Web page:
decay Meaning in the Cambridge English Dictionary Cambridge dictionaries logo

Meaning of “decay” in the English Dictionary

"decay" in British English

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decayverb [I or T]

uk   us   /dɪˈkeɪ/
B2 to (​cause something to) ​becomegraduallydamaged, ​worse, or less: Sugar makes ​yourteeth decay. The ​role of the ​extendedfamily has been decaying for some ​time. Pollution has decayed the ​surface of the ​stonework on the ​front of the ​cathedral. the ​smell of decaying ​meat

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decaynoun [U]

uk   us   /dɪˈkeɪ/
C2 the ​process of decaying: environmental/​industrial/​moral/​urban decay dental/​tooth decay The ​buildings had ​started to fall into decay. This ​industry has been in decay for some ​time.

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(Definition of decay from the Cambridge Advanced Learner’s Dictionary & Thesaurus © Cambridge University Press)

"decay" in American English

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decaynoun [U]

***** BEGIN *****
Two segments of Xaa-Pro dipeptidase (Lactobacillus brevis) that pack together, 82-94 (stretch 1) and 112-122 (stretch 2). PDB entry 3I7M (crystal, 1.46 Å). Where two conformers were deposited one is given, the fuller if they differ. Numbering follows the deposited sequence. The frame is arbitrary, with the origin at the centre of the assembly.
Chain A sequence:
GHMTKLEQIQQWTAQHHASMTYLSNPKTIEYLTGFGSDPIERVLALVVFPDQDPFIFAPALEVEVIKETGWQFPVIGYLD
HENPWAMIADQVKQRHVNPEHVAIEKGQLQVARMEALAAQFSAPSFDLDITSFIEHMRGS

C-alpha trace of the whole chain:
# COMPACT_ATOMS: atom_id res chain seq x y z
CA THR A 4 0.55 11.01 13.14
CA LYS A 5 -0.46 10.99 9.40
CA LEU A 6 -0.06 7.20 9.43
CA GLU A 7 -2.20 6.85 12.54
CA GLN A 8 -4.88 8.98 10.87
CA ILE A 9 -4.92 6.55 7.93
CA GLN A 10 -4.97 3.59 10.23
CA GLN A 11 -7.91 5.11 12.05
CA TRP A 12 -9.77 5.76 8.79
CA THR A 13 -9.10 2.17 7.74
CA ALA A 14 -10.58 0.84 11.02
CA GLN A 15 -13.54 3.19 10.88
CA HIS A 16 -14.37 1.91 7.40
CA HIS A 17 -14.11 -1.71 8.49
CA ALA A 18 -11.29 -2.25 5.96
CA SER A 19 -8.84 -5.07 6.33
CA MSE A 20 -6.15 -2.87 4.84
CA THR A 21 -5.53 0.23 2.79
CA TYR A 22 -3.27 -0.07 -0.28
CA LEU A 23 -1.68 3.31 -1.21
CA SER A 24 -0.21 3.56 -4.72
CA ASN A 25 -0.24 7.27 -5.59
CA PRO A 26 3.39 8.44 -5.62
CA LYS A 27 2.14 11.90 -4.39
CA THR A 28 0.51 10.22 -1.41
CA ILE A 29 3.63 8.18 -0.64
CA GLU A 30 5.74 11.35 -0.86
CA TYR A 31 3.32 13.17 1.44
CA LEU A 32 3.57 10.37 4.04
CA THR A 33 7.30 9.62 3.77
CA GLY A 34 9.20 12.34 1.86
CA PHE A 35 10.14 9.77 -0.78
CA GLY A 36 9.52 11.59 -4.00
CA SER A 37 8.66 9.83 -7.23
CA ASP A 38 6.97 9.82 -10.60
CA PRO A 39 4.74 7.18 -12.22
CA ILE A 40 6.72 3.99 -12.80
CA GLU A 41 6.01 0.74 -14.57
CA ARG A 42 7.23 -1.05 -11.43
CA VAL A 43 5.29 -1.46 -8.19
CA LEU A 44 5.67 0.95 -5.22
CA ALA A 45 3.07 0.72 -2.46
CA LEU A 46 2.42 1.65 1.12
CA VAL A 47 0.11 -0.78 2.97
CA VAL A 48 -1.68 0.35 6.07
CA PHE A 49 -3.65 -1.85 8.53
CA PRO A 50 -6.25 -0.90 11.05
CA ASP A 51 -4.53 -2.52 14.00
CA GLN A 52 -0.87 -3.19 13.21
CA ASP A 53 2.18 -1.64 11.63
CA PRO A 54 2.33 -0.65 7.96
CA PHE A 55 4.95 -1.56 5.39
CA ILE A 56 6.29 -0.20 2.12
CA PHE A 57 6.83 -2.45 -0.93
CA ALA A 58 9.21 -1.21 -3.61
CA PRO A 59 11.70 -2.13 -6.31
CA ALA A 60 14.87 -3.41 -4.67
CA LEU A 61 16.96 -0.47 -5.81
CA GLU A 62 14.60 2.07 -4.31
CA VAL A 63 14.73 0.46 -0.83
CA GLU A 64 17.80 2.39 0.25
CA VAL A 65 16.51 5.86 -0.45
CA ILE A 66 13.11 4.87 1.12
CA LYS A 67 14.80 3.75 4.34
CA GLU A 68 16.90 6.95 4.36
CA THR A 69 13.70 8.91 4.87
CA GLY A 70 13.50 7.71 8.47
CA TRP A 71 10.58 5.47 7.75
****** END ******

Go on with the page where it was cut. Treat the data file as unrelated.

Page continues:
us   /dɪˈkeɪ/
damage, or a ​state that ​becomesgraduallyworse: The ​dentist says I have a lot of ​tooth decay. There’s still too much ​crime, ​poverty, and decay in the ​neighborhood. Yourattitude just ​contributes to the ​growingsocial decay.
  • decay noun [U] (PROCESS)

physics /dɪˈkeɪ/ the ​process by which a ​radioactivesubstancebreaks down and ​sends out ​harmfulradiation
decay
verb [I/T]  us   /dɪˈkeɪ/
[I] City ​services are ​rapidlydecaying.
decaying
adjective [not gradable]  us   /dɪˈkeɪ·ɪŋ/
Empty ​lotsstand next to ​abandoned, decaying ​buildings.
(Definition of decay from the Cambridge Academic Content Dictionary © Cambridge University Press)
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“decay” in British English

“decay” in American English

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